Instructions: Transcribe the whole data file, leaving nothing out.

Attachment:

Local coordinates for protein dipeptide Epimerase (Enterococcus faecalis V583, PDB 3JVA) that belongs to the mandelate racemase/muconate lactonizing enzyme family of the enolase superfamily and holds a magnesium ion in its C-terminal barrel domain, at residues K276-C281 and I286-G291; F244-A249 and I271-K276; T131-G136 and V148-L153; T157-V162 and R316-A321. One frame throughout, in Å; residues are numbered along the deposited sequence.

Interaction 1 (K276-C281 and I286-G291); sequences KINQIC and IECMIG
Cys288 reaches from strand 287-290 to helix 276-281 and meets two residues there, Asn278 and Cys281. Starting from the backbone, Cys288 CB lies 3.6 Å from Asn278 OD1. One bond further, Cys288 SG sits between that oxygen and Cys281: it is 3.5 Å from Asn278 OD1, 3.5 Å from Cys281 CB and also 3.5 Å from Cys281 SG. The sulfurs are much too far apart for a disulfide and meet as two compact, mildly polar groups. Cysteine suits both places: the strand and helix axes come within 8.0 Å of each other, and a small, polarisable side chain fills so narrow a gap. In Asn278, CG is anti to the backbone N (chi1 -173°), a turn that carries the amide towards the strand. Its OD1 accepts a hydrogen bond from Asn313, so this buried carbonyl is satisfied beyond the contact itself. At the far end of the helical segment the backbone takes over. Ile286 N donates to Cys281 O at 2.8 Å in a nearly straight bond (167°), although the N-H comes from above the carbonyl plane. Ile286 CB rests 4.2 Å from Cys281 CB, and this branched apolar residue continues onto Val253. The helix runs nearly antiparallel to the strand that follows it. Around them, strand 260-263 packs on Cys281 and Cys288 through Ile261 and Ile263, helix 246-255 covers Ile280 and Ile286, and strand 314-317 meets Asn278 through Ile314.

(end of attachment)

Local coordinates for protein dipeptide Epimerase (Enterococcus faecalis V583, PDB 3JVA) that belongs to the mandelate racemase/muconate lactonizing enzyme family of the enolase superfamily and holds a magnesium ion in its C-terminal barrel domain, at residues K276-C281 and I286-G291; F244-A249 and I271-K276; T131-G136 and V148-L153; T157-V162 and R316-A321. One frame throughout, in Å; residues are numbered along the deposited sequence.

Interaction 1 (K276-C281 and I286-G291); sequences KINQIC and IECMIG
Cys288 reaches from strand 287-290 to helix 276-281 and meets two residues there, Asn278 and Cys281. Starting from the backbone, Cys288 CB lies 3.6 Å from Asn278 OD1. One bond further, Cys288 SG sits between that oxygen and Cys281: it is 3.5 Å from Asn278 OD1, 3.5 Å from Cys281 CB and also 3.5 Å from Cys281 SG. The sulfurs are much too far apart for a disulfide and meet as two compact, mildly polar groups. Cysteine suits both places: the strand and helix axes come within 8.0 Å of each other, and a small, polarisable side chain fills so narrow a gap. In Asn278, CG is anti to the backbone N (chi1 -173°), a turn that carries the amide towards the strand. Its OD1 accepts a hydrogen bond from Asn313, so this buried carbonyl is satisfied beyond the contact itself. At the far end of the helical segment the backbone takes over. Ile286 N donates to Cys281 O at 2.8 Å in a nearly straight bond (167°), although the N-H comes from above the carbonyl plane. Ile286 CB rests 4.2 Å from Cys281 CB, and this branched apolar residue continues onto Val253. The helix runs nearly antiparallel to the strand that follows it. Around them, strand 260-263 packs on Cys281 and Cys288 through Ile261 and Ile263, helix 246-255 covers Ile280 and Ile286, and strand 314-317 meets Asn278 through Ile314.